Dr. Kumar noted that resources are available to help patients and their supporters get the most out of communication with care providers. One such resource is the Conversation Project, a public health initiative created at the Institute for Healthcare Improvement in Cambridge, Massachusetts.
“It’s a great online tool,” Dr. Kumar said. “It’s a conversation planning site that helps patients and families begin talking about what’s important to them and how to cope with potential healthcare scenarios.”
Dr. Kumar’s institution has also implemented the Serious Illness Care Program across all of its Abramson Cancer Center sites. The program trains all oncology clinicians to have goal- and value-based conversations with patients using a structured conversation guide.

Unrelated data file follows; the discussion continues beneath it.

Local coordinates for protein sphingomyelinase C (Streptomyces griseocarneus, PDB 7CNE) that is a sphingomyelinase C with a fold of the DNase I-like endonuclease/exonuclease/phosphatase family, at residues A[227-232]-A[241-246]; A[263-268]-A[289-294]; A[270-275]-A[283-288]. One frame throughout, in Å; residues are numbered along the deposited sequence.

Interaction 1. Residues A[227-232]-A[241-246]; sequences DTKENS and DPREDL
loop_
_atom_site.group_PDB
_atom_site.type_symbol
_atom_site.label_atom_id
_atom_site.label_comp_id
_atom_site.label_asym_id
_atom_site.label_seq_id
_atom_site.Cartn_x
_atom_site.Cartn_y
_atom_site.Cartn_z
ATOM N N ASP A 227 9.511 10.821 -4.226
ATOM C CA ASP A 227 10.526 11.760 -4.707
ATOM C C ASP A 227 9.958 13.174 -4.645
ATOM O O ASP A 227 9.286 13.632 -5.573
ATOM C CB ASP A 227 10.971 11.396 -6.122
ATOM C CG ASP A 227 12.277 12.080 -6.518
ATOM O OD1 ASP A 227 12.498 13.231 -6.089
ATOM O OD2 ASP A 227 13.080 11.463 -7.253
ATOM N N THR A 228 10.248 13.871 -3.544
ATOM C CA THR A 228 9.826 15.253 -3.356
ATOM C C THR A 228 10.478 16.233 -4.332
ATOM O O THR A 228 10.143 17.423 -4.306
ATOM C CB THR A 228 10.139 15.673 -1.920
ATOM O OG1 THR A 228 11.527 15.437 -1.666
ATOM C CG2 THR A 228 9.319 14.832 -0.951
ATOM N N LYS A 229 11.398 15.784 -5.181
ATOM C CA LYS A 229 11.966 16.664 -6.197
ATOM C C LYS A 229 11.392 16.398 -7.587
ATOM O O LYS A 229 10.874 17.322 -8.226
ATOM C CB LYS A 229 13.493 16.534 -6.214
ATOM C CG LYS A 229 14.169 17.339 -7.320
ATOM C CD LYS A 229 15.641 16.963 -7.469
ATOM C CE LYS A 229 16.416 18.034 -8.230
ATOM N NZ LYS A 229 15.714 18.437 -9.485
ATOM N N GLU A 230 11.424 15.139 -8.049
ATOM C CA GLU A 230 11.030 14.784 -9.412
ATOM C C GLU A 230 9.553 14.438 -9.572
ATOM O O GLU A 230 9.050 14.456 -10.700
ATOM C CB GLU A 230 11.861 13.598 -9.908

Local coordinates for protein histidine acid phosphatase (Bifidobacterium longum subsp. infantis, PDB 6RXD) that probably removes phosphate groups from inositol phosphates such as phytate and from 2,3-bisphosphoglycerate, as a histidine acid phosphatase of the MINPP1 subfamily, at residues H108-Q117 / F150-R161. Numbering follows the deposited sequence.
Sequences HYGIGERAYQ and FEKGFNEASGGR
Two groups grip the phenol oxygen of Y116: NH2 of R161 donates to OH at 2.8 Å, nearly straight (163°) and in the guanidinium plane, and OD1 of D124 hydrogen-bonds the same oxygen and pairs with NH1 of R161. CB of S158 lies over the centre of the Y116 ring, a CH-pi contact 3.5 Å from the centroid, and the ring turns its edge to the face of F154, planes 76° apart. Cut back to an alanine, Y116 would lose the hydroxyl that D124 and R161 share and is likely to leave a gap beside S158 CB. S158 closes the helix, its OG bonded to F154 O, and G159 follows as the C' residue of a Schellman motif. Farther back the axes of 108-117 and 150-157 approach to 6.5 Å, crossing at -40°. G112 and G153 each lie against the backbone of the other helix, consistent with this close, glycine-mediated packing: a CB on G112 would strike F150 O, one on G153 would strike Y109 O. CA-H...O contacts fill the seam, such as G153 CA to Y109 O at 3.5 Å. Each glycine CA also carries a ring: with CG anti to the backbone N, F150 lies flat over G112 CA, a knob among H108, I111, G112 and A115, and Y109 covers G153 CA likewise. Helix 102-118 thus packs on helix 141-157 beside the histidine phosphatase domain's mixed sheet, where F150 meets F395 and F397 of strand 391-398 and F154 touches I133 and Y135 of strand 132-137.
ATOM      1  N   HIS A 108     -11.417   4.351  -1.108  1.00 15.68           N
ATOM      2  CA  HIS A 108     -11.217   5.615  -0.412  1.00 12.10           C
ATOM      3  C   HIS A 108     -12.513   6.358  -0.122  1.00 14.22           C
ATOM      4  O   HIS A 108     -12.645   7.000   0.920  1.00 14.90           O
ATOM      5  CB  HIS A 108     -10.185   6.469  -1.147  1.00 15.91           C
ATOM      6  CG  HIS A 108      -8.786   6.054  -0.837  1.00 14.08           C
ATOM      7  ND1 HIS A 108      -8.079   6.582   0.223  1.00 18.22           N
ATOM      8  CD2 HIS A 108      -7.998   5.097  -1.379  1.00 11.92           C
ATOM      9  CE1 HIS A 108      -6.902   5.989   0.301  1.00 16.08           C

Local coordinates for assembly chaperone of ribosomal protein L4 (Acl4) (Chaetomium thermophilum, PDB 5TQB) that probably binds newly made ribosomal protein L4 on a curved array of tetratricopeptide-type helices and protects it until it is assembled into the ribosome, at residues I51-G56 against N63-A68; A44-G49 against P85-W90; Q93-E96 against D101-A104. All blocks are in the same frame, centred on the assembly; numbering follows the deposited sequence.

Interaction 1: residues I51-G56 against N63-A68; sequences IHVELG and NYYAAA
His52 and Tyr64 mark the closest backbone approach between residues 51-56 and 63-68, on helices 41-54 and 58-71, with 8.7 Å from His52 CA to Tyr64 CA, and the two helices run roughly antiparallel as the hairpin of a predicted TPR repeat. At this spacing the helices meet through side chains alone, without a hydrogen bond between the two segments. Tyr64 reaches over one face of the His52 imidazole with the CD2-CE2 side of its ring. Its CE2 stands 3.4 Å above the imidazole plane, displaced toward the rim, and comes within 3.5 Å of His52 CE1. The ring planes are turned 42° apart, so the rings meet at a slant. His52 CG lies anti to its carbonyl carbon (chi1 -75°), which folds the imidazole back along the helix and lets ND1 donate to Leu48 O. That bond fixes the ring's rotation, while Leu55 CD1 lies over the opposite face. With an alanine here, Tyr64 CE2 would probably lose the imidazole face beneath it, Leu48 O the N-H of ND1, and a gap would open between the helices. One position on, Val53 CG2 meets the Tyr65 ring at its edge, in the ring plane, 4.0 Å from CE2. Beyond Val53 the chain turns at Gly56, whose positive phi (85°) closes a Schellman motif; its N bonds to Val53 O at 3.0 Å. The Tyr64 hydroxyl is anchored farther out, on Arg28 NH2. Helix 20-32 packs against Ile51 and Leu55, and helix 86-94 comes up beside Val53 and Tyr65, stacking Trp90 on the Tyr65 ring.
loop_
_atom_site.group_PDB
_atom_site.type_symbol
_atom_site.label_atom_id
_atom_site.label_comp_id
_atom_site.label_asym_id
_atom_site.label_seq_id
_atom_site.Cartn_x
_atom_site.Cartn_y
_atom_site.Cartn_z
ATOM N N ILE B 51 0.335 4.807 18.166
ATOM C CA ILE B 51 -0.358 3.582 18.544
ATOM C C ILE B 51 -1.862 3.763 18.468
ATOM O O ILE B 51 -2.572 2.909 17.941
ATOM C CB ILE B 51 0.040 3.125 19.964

Ultimately for Dr. Kumar, a prime indicator of success in patient–physician communication comes not from her patients, but from their families.
“Although many of our seriously ill patients ultimately die from their disease, the best-case scenario is when bereaved family members look back and agree that we followed their loved one’s goals and wishes. That is a really important outcome—hard to measure, but very important,” she said.
Palliative Care Skills Training
Alana Sagin, MD, specializes in hospice and palliative care and serves as Assistant Professor of Clinical Medicine at Penn. She provides an extra layer of patient communication support, symptom management, and help addressing caregiver needs. She also heads up medical-student education in palliative care at the Penn School of Medicine.